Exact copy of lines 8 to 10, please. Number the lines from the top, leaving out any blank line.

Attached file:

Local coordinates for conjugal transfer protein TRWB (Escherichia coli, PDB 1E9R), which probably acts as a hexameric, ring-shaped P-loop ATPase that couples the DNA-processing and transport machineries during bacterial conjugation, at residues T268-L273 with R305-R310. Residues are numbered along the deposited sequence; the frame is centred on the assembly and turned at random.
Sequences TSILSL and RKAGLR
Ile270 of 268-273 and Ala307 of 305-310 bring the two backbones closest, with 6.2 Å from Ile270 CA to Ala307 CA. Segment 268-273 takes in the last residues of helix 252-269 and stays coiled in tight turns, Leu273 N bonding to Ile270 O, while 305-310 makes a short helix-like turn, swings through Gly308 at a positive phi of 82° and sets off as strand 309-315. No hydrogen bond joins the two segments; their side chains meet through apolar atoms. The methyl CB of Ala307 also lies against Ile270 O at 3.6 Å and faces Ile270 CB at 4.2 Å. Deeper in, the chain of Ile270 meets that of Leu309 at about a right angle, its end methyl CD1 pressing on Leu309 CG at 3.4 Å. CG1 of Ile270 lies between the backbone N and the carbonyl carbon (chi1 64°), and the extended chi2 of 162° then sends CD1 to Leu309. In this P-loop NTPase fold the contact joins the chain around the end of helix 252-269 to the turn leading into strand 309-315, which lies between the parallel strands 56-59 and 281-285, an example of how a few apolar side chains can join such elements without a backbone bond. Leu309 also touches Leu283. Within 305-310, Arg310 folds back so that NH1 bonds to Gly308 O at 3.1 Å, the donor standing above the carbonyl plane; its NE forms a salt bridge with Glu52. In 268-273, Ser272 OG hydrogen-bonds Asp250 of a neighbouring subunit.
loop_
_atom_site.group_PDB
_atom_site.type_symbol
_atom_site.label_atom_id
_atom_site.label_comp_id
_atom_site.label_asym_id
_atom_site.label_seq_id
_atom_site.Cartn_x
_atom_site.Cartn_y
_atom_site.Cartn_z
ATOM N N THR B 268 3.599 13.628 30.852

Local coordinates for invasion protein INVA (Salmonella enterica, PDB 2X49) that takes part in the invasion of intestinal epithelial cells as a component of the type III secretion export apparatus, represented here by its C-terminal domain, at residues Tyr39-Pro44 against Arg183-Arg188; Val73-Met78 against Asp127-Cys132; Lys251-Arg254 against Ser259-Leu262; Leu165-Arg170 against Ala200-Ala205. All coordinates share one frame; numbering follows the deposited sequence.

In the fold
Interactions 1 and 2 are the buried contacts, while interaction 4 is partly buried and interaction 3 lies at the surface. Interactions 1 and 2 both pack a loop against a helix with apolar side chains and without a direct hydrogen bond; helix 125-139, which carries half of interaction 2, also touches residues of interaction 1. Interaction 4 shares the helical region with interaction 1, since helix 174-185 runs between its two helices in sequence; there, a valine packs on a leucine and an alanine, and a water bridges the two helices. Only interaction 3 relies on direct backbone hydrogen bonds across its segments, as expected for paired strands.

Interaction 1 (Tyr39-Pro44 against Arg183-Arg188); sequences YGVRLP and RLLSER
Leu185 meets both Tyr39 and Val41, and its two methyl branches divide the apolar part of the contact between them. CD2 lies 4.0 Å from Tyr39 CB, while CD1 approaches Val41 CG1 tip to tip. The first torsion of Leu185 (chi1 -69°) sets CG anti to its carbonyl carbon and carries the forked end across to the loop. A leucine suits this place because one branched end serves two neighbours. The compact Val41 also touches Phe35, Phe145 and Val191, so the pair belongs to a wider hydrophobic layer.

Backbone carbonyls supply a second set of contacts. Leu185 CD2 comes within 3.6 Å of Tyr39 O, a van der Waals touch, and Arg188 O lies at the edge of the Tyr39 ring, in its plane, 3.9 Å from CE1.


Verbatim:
_atom_site.label_comp_id
_atom_site.label_asym_id
_atom_site.label_seq_id